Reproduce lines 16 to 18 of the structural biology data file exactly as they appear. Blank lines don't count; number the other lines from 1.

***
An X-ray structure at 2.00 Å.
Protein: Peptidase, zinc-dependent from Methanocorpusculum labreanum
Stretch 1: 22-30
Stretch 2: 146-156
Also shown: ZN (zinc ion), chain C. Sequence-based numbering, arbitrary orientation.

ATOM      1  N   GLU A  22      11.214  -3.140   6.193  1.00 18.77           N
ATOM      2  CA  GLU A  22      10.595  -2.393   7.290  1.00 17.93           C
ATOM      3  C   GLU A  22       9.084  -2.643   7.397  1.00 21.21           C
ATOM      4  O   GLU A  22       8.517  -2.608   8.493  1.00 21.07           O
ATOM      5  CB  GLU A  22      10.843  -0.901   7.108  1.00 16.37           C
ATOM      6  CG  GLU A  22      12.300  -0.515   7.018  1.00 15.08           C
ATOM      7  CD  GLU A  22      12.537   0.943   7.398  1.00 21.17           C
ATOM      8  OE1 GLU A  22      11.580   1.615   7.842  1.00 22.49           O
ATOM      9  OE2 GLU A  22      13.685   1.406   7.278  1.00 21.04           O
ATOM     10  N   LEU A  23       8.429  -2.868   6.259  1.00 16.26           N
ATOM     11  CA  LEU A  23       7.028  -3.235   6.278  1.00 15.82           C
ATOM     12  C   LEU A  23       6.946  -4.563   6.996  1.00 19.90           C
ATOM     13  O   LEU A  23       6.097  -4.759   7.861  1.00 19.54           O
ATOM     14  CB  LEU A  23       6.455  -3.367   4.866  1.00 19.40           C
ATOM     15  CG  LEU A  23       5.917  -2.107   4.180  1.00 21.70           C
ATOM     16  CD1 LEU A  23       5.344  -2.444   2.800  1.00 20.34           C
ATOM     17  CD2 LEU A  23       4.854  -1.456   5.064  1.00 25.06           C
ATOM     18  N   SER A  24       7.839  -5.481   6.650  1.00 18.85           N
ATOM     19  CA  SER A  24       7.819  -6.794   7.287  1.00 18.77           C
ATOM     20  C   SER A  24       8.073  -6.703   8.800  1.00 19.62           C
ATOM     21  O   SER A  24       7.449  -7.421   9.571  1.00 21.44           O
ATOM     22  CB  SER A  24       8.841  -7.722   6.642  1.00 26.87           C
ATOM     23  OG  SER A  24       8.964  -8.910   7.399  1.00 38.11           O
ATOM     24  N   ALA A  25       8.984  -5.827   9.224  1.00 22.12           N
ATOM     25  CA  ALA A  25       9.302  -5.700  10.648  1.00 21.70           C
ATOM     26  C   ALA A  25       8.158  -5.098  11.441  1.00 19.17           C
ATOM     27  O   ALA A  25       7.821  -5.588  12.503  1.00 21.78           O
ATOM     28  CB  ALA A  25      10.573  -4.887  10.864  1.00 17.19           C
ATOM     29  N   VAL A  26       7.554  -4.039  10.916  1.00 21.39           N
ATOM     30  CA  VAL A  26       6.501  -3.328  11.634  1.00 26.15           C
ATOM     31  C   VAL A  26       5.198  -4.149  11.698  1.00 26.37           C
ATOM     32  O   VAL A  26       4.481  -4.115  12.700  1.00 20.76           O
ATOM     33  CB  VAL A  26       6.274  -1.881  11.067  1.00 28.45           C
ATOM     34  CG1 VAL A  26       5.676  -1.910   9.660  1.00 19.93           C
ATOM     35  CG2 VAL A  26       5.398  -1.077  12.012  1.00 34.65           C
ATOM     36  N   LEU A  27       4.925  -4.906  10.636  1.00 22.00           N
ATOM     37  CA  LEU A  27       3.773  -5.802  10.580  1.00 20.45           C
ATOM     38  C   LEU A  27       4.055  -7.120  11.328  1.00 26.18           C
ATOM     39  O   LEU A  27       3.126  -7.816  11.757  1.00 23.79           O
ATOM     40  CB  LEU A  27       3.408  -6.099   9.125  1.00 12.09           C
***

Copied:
ATOM     11  CA  LEU A  23       7.028  -3.235   6.278  1.00 15.82           C
ATOM     12  C   LEU A  23       6.946  -4.563   6.996  1.00 19.90           C
ATOM     13  O   LEU A  23       6.097  -4.759   7.861  1.00 19.54           O